I purchased the above photograph for $3 at Fairlook Antiques during my most recent trip to Seattle. There was no way this one was staying in the store. I had to take it home with me so I could figure out what the picture reminds me of. I’ve had it for three weeks and I still haven’t figured it out. Here’s what I know:
- Sometime within the last decade (5 or 6 years, more likely) a band released an album that featured a similar image on its front cover. A long-haired woman wearing robes outdoors. I think she might’ve had a sword held upright over her head. Or pointing toward the foreground. That sounds like death metal imagery, but I think the release in question was fairly mainstream.
I don’t remember anything else. Does that sound familiar to you? I hope it rings a bell with someone out there. If not, I’ll probably have to carry the photo around with me and show it to all the area record store clerks. I really don’t want to be that guy.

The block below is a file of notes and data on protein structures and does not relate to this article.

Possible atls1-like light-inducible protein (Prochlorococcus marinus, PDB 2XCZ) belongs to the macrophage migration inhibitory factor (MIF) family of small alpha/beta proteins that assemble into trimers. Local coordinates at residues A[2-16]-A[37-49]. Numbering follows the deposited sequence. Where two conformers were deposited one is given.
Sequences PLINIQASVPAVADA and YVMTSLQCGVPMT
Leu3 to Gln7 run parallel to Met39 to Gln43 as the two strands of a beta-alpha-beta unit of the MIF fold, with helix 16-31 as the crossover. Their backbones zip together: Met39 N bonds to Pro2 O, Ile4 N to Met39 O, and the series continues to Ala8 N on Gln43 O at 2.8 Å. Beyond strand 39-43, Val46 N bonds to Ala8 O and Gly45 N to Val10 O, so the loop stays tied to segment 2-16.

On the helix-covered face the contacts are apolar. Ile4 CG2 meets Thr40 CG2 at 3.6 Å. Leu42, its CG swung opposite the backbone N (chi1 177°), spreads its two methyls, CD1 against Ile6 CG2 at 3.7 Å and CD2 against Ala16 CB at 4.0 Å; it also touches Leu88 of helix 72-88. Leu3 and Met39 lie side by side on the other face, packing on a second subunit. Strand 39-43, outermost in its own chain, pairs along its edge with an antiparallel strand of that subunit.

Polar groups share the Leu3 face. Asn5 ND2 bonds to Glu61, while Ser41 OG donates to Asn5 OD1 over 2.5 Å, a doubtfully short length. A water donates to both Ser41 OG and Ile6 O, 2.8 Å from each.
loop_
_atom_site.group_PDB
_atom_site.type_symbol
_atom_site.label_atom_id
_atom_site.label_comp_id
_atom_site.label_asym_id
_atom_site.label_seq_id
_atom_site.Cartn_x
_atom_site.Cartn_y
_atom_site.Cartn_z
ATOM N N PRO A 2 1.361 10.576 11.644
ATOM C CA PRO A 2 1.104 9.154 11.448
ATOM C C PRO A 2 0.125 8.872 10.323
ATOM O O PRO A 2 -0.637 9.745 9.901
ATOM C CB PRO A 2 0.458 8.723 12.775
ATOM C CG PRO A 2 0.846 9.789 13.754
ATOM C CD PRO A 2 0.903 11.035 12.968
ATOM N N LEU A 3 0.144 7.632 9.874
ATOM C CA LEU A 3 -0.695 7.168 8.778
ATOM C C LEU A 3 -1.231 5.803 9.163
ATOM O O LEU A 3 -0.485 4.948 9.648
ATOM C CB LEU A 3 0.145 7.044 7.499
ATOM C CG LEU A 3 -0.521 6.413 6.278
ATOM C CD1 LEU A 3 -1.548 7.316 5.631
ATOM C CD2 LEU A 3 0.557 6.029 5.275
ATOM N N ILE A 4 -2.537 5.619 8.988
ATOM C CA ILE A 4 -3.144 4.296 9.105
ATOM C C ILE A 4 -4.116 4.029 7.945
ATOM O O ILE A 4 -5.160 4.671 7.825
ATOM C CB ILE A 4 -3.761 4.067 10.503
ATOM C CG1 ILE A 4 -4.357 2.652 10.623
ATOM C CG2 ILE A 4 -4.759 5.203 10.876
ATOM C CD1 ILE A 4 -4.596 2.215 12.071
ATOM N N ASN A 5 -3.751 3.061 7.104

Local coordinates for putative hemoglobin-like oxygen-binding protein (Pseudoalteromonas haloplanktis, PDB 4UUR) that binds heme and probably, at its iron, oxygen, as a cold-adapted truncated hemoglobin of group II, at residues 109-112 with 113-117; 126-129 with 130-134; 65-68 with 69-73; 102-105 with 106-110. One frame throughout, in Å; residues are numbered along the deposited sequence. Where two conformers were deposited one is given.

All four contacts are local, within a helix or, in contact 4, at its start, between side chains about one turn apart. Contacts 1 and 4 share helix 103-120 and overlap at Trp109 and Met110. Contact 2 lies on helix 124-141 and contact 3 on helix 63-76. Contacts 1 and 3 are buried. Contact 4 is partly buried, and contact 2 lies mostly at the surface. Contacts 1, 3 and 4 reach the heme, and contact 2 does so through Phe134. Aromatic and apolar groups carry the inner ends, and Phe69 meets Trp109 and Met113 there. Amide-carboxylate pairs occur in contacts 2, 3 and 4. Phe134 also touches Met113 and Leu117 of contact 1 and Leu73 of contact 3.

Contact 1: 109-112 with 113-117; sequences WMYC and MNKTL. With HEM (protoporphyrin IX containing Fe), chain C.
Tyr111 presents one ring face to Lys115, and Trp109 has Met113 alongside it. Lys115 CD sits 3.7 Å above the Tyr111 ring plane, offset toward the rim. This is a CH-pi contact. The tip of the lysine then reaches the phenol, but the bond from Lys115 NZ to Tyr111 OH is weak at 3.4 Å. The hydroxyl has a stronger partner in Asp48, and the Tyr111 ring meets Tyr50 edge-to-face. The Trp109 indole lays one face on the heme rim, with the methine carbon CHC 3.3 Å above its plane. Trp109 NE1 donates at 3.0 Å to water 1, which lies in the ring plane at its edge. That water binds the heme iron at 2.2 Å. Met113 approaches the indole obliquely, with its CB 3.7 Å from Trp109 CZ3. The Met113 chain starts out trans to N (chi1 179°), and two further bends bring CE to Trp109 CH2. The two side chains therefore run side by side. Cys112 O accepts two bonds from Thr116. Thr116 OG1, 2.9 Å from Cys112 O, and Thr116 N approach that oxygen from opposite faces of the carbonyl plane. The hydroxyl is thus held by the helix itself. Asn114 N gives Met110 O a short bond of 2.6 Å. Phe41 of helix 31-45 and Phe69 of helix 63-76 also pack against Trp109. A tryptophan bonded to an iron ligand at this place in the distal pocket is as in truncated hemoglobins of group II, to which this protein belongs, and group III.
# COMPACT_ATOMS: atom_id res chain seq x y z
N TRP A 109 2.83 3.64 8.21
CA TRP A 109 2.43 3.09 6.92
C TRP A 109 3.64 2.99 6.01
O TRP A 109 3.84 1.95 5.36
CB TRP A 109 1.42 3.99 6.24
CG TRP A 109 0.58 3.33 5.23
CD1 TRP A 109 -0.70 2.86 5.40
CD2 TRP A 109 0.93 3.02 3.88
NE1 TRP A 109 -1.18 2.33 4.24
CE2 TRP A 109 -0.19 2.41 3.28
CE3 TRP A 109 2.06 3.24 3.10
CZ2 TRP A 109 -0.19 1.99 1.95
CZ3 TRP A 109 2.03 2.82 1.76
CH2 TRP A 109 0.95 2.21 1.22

Last month I bought the ugliest LP I’ve ever seen. It’s Beaches and Canyons by the Summer Hits. I’d never heard of the band before, but whoever wrote the blurb on the front sticker made them sound like something I’d enjoy. The vinyl is brown and yellow and reminds me of that time I got sick after eating a Grand Slam Breakfast from Denny’s.*
The Summer Hits were good, but an even better record was the one a couple over by the Resonars. Another band I’d never heard of, I bought this one because I thought the song titles sounded promising. Other highlights from the month include a surprisingly terrific album by the Monkees called Good Times!, a compilation of old Bangles tracks, and a couple CDs that I’d been trying to track down for years. Those last two were Mantra by the Roswells and The World Turns All Around Him, a power pop tribute to Gene Clark from Sweden. The CD is from Sweden, not Gene Clark. I think he was from Missouri.